Wall Street falls 1 percent on Japan worries

By @ibtimes on

U.S. stocks dropped 1 percent on Monday as the effects of Japan's earthquake and tsunami weighed on sentiment on Wall Street, which is likely to experience a high degree of volatility in the near term.

The benchmark Standard & Poor's 500 fell to its lowest in six weeks, following sharp losses overseas. European shares hit their lowest level in three months.

When in doubt, sell, said Charles Lieberman, chief investment officer of Advisers Capital Management, LLC in Hasbrouck Heights, New Jersey.

Because investors are unsure, there is nervousness and the desire for safety, he explained. So some selling is going on just on that basis, he said.

The Chicago Board Options Exchange volatility index <.VIX>, or VIX, jumped 12.5 percent, another sign investors are worried by uncertainty.

Among shares most affected were those in the nuclear industry after explosions and damage at Japanese nuclear plants created doubts about the prospects of the industry.

In addition, shares of luxury goods companies worldwide were hit. Japan accounts for 11 percent of global luxury sales.

A second hydrogen explosion rocked a stricken nuclear power plant in Japan, sending authorities scrambling to avert a meltdown.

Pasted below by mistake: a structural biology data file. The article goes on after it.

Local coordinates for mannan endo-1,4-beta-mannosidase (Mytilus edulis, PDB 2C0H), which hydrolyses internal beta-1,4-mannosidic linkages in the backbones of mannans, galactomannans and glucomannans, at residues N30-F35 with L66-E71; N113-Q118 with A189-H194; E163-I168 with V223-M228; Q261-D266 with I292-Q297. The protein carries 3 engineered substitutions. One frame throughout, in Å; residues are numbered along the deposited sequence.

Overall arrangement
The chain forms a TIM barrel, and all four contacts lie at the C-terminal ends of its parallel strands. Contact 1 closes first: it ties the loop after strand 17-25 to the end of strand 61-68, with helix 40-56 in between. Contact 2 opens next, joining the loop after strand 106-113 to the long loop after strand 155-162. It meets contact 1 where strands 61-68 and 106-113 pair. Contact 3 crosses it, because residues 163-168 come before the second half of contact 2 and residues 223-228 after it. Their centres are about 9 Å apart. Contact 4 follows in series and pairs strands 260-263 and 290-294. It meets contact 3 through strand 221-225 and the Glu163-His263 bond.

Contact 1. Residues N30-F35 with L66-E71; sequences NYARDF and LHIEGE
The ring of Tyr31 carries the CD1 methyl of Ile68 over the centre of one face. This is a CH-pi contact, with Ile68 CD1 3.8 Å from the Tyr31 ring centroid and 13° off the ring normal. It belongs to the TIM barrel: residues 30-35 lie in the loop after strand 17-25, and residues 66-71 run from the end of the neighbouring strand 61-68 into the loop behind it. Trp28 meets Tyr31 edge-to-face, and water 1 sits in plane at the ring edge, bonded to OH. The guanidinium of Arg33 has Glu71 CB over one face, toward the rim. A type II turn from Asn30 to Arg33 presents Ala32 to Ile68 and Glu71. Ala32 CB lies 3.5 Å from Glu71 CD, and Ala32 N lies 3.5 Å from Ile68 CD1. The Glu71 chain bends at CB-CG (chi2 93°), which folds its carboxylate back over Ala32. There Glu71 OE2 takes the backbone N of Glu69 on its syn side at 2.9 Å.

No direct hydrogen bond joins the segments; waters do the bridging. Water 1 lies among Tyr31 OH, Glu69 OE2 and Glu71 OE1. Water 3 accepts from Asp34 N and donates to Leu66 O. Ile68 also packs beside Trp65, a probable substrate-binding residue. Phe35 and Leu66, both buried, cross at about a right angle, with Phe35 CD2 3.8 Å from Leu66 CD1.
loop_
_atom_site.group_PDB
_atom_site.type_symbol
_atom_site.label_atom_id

General Electric Co , which has combined nuclear ventures with Hitachi Ltd <6501.T>, fell 2.9 percent to $19.77.

The Market Vectors uranium and nuclear energy exchange traded fund slipped 13.8 percent, while the Global X Uranium ETF fell 19.5 percent.

Among U.S. luxury shares, Tiffany dropped 6.1 percent to $59.32.

Insurers with likely exposure to Japan fell. Shares of U.S. insurer Aflac Inc lost 4 percent to $53.34, while AIG lost 1.2 percent to $36.90.

The Dow Jones industrial average <.DJI> was down 128.14 points, or 1.06 percent, at 11,916.26. The Standard & Poor's 500 Index <.SPX> was down 16.16 points, or 1.24 percent, at 1,288.12. The Nasdaq Composite Index <.IXIC> was down 31.83 points, or 1.17 percent, at 2,683.78.

Japanese stocks fell 6.2 percent as investors expected the disaster to take an economic toll.

Japanese ports handling as much as 7 percent of the country's industrial output sustained major damage, disrupting global supply chains and causing billions of dollars in losses, industry officials said.

U.S.-listed shares of Japanese companies also declined. Toyota Motor Co <7203.T>, which said it would suspend production at all its Japanese car plants, fell 6.2 percent to $80.38. The iShares MSCI Japan index exchange traded fund sank 8.8 percent.

(Additional reporting by Edward Krudy; Editing by Kenneth Barry)

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